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Bible Reflections View Comments

Hearing the Words "You Are Loved"
By Diane M. Houdek
Source: Bringing Home the Word
Published: Sunday, January 12, 2014
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On a recent transatlantic flight, I indulged in a marathon of several of the Marvel comics recently turned into big-screen movies: Thor, The Avengers, Iron Man (1, 2 and 3!). I was struck by how often an underlying element dealt with father-and-son relationships. This is surely one of the archetypal myths of our culture. It’s not surprising, then, to find it in the stories of the Bible as well. Even our image of God is rooted in this primal relationship.

The expectations of parents and children are always complex, often misunderstood. Those who never find this recognition spend their entire lives searching for it, often in all the wrong places. Those who work too hard to achieve it can find themselves denying their own talents to be something they think their parents want them to be.

The story of Jesus’s Baptism is told in the Gospels of Matthew, Mark, and Luke. It’s hinted at in the Gospel of John. This event marked the beginning of Jesus’s public ministry, and in hindsight we can see it as the unequivocal sign from God that Jesus was the chosen one.

It’s easy to forget that Jesus was human as well as divine, that his earthly father may have died while he was still a child, that the direction of his life is suddenly far from what anyone in his village could have predicted. Surely the mystical experience at his baptism must have been a great reassurance that he was on the right track.

Joseph may have wanted Jesus to be a carpenter, but God the Father confirms his choice to accept the role designed for him from the beginning of time. This is an affirmation of who Jesus is, both as an individual and in relationship to the Father. It also reminds us God loves us more for who we are—his children—than for what we do. This is something that often gets turned upside down in our own human relationships.

In Matthew’s Gospel, we hear an exchange between John the Baptist and Jesus that the other evangelists don’t include. John is reluctant to baptize the man he recognizes as clearly superior to himself. We can understand John’s hesitation. He knows that his baptism is a cleansing of sin, and he recognizes that the man before him is no sinner. But Jesus was willing to be seen mingling with sinners, even here at the beginning of his ministry. This was the heart of his mission. Because he was so loved, he was able to reach out in love to everyone, saint and sinner alike.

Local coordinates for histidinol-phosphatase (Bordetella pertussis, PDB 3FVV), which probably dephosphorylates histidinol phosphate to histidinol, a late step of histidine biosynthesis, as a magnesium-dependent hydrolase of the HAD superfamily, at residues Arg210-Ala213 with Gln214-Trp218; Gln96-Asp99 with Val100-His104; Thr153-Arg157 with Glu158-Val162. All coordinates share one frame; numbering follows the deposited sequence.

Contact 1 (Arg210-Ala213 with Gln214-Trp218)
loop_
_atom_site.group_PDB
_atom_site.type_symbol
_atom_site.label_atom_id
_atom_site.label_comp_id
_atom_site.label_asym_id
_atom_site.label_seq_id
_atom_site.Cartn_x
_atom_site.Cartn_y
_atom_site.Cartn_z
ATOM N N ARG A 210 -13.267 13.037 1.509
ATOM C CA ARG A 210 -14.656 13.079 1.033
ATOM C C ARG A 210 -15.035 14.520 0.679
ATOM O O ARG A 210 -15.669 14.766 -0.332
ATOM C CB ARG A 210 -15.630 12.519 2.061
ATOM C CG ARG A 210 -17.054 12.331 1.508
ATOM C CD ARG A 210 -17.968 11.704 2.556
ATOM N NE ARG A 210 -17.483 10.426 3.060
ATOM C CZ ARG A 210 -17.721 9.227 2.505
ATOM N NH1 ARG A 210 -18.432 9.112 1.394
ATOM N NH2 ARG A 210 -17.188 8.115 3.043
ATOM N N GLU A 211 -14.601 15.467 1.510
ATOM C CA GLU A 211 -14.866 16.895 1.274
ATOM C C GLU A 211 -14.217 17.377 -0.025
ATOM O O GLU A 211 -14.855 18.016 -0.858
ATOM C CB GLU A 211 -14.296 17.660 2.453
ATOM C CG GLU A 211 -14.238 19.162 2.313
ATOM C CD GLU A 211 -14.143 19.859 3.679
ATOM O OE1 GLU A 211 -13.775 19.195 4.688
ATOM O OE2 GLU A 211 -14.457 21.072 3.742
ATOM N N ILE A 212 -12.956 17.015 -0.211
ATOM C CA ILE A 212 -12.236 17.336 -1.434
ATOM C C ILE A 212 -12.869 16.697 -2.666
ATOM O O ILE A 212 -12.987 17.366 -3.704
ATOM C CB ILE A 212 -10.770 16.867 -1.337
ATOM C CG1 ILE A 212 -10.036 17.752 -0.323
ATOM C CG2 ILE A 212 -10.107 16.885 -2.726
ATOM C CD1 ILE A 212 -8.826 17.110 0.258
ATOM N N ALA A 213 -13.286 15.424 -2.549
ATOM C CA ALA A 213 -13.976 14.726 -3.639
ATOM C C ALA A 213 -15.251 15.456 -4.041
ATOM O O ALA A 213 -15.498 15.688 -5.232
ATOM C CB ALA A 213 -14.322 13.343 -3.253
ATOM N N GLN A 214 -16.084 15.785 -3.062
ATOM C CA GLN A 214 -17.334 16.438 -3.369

Our first reading, chosen from one of Isaiah’s Suffering Servant songs, talks about justice being established through gentleness, forbearance, tolerance and patience. These qualities all suggest something much deeper than mere surface approval. They reflect the sort of deep understanding that makes it possible for us to grow into well-rounded and compassionate human beings.

We all know people who define themselves and their importance by what they do. We may do this ourselves. We need to find ways to let those people know they are loved simply for themselves, simply because God created them. Because once we are rooted in this love, there’s almost nothing we can’t do, not because we seek blessing but because we are blessed.

Jesus came to show us the way to union with God the Father, the one who will always say to us, “You are my beloved child, with whom I am well-pleased.” What more do we need?



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Th&eacute;r&egrave;se of Lisieux: "I prefer the monotony of obscure sacrifice to all ecstasies. To pick up a pin for love can convert a soul." These are the words of Thérèse of the Child Jesus, a Carmelite nun called the "Little Flower," who lived a cloistered life of obscurity in the convent of Lisieux, France. (In French-speaking areas, she is known as Thérèse of Lisieux.) And her preference for hidden sacrifice did indeed convert souls. Few saints of God are more popular than this young nun. Her autobiography, <i>The Story of a Soul</i>, is read and loved throughout the world. Thérèse Martin entered the convent at the age of 15 and died in 1897 at the age of 24. She was canonized in 1925, and two years later she and St. Francis Xavier were declared co-patrons of the missions. 
<p>Life in a Carmelite convent is indeed uneventful and consists mainly of prayer and hard domestic work. But Thérèse possessed that holy insight that redeems the time, however dull that time may be. She saw in quiet suffering redemptive suffering, suffering that was indeed her apostolate. Thérèse said she came to the Carmel convent "to save souls and pray for priests." And shortly before she died, she wrote: "I want to spend my heaven doing good on earth." </p><p>On October 19, 1997, Saint John Paul II proclaimed her a Doctor of the Church, the third woman to be so recognized, in light of her holiness and the influence on the Church of her teaching on spirituality. Her parents, Louis and Zélie were beatified in 2008.</p> American Catholic Blog How glorious, how holy and wonderful it is to have a Father in Heaven.

 
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